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Railways: High-speed Train Services

Volume 684: debated on Tuesday 11 July 2006

asked Her Majesty’s Government:

What studies they have made of high-speed local train services in other countries.

My Lords, while the Government have considered a number of long-distance high-speed rail studies, I am not aware of any studies into high-speed local train services.

My Lords, is the Minister aware that the proposed reinstatement of the line between Galashiels and Edinburgh proposes a journey time of a full hour, which is the same as it takes to drive? While I would not expect the Minister to comment on that, because it will be a devolved service, could not the Department of Transport encourage train operators throughout the UK to look at countries such as Spain, where diesels are used that have good acceleration and gradient-climbing capability?

My Lords, I will be careful, as the noble Lord invites me, not to trespass on to a devolved aspect of railways. New rolling stock is coming on-stream in Scotland that will improve the service. We are interested in improving the pick-up speeds of trains on local services, but when we talk about high-speed trains we are talking predominantly about trains that travel at over 125 miles per hour, which are obviously not suited for commuter services.

My Lords, does the Minister agree that there is a simple explanation for the difference between the foreign passenger railway systems and that in the United Kingdom? Does he agree that a large part of the problem is that overseas countries recognise that passenger railway systems need funding, and they provide funding and subsidies in an organised way? In this country, every time there is a change of Government there is a change of railway structure and funding policy.

My Lords, that may have been truer of the past than it is of the present. The noble Lord will recognise the substantial investment that is going into the railways and has been going in over the past decade. He will appreciate that conspicuous improvements are being made, particularly to our commuter and short-distance services, which were the basis of the Question from the noble Lord, Lord Steel.

My Lords, is my noble friend aware that the French railway system, apart from the TGVs, is almost in meltdown through lack of maintenance and that there is serious concern there about the safety of some branch lines? Does he agree, therefore, that what we have achieved in this country has been a great deal better than what is happening in France? Our traffic is growing, and theirs is declining.

My Lords, it is always a pleasure to reflect on something at which we are better than the French, therefore I am glad to hear that confirmation from my noble friend. Commuter services, particularly, and short-distance services in Britain present one of the greatest challenges in Europe. There is no city quite like London for having to cope with the number of passengers who have to be moved each day. We are making very good progress in that area and in some respects compare favourably with the rest of the world.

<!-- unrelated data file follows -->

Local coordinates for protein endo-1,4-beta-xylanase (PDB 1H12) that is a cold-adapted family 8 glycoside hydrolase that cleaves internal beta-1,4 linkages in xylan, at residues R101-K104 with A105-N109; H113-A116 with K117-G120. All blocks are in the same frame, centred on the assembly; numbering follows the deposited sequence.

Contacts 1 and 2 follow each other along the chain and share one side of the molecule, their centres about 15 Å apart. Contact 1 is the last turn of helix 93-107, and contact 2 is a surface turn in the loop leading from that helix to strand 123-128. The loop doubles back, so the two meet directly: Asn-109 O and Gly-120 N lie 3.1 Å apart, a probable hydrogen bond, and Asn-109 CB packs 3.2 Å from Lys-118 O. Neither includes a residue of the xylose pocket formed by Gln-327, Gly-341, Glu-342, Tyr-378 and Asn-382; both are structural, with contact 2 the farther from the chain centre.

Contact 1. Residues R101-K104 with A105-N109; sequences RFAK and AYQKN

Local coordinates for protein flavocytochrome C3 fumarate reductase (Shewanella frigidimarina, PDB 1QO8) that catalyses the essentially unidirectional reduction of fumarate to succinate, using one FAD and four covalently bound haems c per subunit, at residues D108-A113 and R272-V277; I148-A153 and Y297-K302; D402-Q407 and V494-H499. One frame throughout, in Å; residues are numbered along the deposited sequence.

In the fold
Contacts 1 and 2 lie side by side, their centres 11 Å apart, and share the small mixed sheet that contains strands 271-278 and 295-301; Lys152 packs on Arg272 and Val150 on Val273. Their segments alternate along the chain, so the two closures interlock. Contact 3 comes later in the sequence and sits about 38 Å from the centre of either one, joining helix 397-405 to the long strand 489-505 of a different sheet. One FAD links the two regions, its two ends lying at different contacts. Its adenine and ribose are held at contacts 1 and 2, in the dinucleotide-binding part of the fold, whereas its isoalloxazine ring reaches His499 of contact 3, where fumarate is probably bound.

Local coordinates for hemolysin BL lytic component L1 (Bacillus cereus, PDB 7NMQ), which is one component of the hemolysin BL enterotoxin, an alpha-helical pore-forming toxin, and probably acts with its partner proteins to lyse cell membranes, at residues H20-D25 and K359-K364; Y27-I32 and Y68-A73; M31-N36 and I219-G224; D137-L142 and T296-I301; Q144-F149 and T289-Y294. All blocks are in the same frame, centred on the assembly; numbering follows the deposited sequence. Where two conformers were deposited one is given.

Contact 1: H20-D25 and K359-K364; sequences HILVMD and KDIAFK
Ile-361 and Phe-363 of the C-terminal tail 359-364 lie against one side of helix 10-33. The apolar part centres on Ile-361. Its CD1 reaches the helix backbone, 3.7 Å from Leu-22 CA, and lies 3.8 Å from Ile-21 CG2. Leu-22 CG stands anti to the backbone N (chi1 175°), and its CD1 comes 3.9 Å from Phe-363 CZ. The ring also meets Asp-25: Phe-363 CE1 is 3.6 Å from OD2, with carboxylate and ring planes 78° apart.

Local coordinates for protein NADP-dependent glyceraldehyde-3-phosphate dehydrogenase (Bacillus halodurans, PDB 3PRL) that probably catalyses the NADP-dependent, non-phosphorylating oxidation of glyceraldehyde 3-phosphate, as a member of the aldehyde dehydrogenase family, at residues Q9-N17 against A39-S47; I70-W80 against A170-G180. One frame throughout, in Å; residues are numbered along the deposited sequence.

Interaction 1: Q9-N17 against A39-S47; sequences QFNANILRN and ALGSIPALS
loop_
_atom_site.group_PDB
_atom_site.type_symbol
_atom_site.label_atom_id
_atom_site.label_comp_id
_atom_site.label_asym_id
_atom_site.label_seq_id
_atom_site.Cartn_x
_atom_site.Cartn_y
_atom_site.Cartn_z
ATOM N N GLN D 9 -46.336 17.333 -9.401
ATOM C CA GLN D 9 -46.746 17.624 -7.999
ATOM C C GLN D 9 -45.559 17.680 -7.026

My Lords, although it is unsafe for trains to run fast on certain small branch lines, is it not the right policy to permit speed on the rail?

My Lords, obviously itis in the interests of the operating companies to transport passengers as rapidly as they can, consistent with safety. That is why new trains and new rolling stock have quicker pick-up times between stations in localised travel.

My Lords, I ask the Minister, with a declared interest, whether he is aware that I share his pleasure that people are coming off the roads and on to rail. In the commuter system using third rail a very large amount of carbon is discharged into the atmosphere by using old-fashioned steel conductor rails. Is there any study, such as that by the New York State Energy Research Association, that seeks to swap steel conductor rails for composite aluminium rails, which do not make such a mess?

My Lords, I am happy to confirm that, since the noble Lord last asked that question, I have studied it with even greater care. The third rail manufactured in the way that the noble Lord indicates has some advantages in operation with regard to carbon emission, but the construction of the rail is expensive and carbon-emitting intensive, so it is not clear that the noble Lord’s proposal is cost-effective, even measured in terms of carbon.

My Lords, were there not more passenger railway journeys made in Britain last year than in any other country in Europe? Indeed, the number in Britain is higher than at any stagesince the days of the Beeching report. Is not the problem with Britain’s railways that which thenoble Lord, Lord Marsh, mentioned: lack ofcapacity and investment? Will my noble friendlook sympathetically at Network Rail’s request for substantial investment in rail capacity?

My Lords, that request will be looked at carefully. The Government certainly intend to continue their practice of increasing investment in rail and encouraging private investment. Next year we intend to publish our full plans on the future ofthe railways over a decade and more, when we will be able to inform the House about the nature of the investment that we envisage.

My Lords, when considering a new railway proposal, does the Minister assess its long-term benefits over, say, 60 years—for example, regeneration—or its immediate costs? If the latter is dominant, will that not lead to a less well engineered railway?

My Lords, we intend to take a long view on investment in rail, but thereis a limit to that. We are thinking of the 20-year period beyond 2007, while bearing in mind rail’s contribution to combating climate change.